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3 Responses

  1. Watched this really recently and completely agree with what you’ve put here. I actually had to check this was the first episode because it did so little “background and origin.” I was disappointed with the villain they used to start the series and the ending felt “easy” but its a testiment to the show that its so well produced, you really want more from the stories, almost forgetting they are still “kids cartoons.”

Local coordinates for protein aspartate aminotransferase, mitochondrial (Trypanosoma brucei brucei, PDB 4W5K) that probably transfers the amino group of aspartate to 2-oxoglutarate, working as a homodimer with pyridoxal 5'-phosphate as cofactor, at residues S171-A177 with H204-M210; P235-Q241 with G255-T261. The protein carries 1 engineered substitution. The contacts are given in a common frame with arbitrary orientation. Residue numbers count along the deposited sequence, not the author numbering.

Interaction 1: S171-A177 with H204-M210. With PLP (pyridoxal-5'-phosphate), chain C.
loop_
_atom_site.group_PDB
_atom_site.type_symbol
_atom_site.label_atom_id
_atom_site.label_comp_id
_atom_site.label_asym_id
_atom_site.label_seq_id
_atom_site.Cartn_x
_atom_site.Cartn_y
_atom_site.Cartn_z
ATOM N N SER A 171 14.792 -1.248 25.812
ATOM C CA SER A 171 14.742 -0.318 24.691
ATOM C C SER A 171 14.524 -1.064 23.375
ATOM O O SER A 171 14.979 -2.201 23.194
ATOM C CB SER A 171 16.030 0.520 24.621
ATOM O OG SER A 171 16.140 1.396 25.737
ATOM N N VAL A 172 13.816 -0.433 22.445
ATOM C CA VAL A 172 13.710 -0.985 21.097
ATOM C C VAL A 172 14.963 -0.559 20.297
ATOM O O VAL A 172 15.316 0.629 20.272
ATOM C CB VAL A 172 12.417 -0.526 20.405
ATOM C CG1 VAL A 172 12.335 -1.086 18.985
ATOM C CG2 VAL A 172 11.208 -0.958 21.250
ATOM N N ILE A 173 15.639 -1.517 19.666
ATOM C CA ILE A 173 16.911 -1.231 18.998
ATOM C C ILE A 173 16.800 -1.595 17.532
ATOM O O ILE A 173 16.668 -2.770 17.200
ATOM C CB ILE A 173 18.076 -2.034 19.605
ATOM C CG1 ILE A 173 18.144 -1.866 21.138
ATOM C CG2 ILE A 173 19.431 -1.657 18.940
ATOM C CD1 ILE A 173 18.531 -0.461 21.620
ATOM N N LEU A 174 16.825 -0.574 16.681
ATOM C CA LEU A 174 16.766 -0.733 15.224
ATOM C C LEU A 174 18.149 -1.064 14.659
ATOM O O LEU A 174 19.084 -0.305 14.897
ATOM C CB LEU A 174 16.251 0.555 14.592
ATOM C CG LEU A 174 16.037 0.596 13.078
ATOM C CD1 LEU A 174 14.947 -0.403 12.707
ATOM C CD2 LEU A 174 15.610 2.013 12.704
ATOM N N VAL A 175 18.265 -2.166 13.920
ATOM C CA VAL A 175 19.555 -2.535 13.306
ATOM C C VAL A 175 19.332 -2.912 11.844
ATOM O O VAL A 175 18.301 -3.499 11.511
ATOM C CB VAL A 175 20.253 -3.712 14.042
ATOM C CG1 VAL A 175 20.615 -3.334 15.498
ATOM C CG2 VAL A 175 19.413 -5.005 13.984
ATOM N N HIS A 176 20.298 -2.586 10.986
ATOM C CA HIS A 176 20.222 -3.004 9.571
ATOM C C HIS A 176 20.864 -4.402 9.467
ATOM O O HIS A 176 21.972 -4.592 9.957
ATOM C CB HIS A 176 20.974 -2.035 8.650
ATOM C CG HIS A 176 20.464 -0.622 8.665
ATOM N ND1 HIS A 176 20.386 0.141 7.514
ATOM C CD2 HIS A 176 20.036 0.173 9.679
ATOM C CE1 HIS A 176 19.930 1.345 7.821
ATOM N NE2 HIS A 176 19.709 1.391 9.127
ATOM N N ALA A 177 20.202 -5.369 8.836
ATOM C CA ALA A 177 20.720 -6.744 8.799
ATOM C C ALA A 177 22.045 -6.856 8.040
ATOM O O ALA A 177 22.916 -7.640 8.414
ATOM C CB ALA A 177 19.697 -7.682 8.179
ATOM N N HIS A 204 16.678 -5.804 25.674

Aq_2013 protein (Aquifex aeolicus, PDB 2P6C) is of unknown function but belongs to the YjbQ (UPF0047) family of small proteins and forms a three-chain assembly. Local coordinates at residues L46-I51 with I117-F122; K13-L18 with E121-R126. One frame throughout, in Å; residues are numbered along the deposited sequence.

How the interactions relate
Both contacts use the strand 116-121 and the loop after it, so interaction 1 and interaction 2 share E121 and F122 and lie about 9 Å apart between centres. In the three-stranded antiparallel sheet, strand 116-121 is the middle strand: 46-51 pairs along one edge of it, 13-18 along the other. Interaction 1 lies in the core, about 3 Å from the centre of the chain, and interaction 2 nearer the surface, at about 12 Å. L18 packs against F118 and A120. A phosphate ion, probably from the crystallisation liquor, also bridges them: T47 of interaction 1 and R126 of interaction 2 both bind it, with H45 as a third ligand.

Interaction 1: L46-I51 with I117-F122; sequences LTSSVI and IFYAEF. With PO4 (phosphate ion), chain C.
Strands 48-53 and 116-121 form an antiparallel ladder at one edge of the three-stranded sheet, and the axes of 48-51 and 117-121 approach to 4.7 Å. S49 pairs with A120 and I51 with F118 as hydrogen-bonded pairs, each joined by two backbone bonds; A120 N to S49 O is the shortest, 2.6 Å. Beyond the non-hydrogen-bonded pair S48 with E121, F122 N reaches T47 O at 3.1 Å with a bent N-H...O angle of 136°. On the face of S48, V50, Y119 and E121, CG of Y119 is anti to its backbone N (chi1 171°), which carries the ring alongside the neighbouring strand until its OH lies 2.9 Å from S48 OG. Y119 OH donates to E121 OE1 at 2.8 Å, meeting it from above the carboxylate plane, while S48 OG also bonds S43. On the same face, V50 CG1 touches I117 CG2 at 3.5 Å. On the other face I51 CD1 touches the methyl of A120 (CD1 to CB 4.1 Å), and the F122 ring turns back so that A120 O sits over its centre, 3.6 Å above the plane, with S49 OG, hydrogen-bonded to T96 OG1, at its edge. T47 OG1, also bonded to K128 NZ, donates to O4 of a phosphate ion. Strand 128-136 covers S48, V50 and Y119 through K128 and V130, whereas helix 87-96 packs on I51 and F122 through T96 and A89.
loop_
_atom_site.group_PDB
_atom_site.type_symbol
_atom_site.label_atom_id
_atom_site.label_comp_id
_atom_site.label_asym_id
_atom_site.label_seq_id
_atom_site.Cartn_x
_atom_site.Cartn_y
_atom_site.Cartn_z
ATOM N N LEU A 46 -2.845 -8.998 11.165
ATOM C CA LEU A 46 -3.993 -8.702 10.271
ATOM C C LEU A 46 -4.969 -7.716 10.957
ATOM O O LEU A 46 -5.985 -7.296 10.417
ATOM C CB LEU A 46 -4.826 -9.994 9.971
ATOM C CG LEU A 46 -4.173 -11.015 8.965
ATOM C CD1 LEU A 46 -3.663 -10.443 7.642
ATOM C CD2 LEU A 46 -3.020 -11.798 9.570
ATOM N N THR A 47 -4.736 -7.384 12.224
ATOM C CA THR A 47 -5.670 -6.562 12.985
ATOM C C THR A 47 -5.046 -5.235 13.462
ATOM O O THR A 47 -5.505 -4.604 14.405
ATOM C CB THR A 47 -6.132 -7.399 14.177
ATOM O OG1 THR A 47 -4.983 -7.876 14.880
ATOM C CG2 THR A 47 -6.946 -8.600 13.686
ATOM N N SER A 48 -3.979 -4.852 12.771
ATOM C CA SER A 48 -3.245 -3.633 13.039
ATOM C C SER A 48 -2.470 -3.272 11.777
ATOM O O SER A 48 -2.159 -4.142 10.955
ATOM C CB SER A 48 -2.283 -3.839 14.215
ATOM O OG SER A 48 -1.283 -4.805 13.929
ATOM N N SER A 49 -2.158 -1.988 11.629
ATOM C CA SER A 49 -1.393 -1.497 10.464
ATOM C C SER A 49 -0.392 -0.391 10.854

• I actually think that Nothing to Fear works much better as a pilot, because it introduces Batman’s central conflicts, his psychological issues, and it establishes the villains as a mirror for him. Man-Bat is obviously a nice visual counterpoint to Batman, but he’s very tough to write as a twisted reflection of Batman, and the episode doesn’t do it.

      • Thats why I think its very easy to fall into the trap of forgetting this was designed as a kids show and that Pilots and setting up the series aren’t all that important